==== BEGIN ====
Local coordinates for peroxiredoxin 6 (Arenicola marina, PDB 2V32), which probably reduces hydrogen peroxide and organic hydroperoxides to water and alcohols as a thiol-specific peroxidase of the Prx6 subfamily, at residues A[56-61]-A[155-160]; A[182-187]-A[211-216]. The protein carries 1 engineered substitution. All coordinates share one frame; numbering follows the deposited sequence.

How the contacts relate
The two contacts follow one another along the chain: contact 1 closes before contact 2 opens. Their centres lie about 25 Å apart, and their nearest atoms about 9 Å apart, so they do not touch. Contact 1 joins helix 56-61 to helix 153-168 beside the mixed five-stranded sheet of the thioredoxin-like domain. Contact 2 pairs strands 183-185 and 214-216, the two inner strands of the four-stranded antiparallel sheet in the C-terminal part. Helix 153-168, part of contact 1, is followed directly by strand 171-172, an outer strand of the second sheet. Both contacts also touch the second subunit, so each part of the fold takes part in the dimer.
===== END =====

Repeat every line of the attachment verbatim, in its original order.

Local coordinates for peroxiredoxin 6 (Arenicola marina, PDB 2V32), which probably reduces hydrogen peroxide and organic hydroperoxides to water and alcohols as a thiol-specific peroxidase of the Prx6 subfamily, at residues A[56-61]-A[155-160]; A[182-187]-A[211-216]. The protein carries 1 engineered substitution. All coordinates share one frame; numbering follows the deposited sequence.

How the contacts relate
The two contacts follow one another along the chain: contact 1 closes before contact 2 opens. Their centres lie about 25 Å apart, and their nearest atoms about 9 Å apart, so they do not touch. Contact 1 joins helix 56-61 to helix 153-168 beside the mixed five-stranded sheet of the thioredoxin-like domain. Contact 2 pairs strands 183-185 and 214-216, the two inner strands of the four-stranded antiparallel sheet in the C-terminal part. Helix 153-168, part of contact 1, is followed directly by strand 171-172, an outer strand of the second sheet. Both contacts also touch the second subunit, so each part of the fold takes part in the dimer.